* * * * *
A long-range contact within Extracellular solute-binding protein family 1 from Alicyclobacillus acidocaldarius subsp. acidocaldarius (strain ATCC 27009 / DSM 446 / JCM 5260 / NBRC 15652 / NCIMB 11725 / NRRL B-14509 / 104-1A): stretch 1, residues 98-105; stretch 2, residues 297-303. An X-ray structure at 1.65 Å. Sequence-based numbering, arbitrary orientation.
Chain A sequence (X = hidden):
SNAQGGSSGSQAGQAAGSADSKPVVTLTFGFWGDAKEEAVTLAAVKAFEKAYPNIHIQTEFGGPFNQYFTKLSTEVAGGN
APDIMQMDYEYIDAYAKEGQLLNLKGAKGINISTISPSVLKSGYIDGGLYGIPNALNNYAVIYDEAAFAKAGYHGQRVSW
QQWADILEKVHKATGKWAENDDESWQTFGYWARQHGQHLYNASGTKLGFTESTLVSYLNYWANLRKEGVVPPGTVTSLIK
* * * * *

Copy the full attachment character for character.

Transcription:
A long-range contact within Extracellular solute-binding protein family 1 from Alicyclobacillus acidocaldarius subsp. acidocaldarius (strain ATCC 27009 / DSM 446 / JCM 5260 / NBRC 15652 / NCIMB 11725 / NRRL B-14509 / 104-1A): stretch 1, residues 98-105; stretch 2, residues 297-303. An X-ray structure at 1.65 Å. Sequence-based numbering, arbitrary orientation.
Chain A sequence (X = hidden):
SNAQGGSSGSQAGQAAGSADSKPVVTLTFGFWGDAKEEAVTLAAVKAFEKAYPNIHIQTEFGGPFNQYFTKLSTEVAGGN
APDIMQMDYEYIDAYAKEGQLLNLKGAKGINISTISPSVLKSGYIDGGLYGIPNALNNYAVIYDEAAFAKAGYHGQRVSW
QQWADILEKVHKATGKWAENDDESWQTFGYWARQHGQHLYNASGTKLGFTESTLVSYLNYWANLRKEGVVPPGTVTSLIK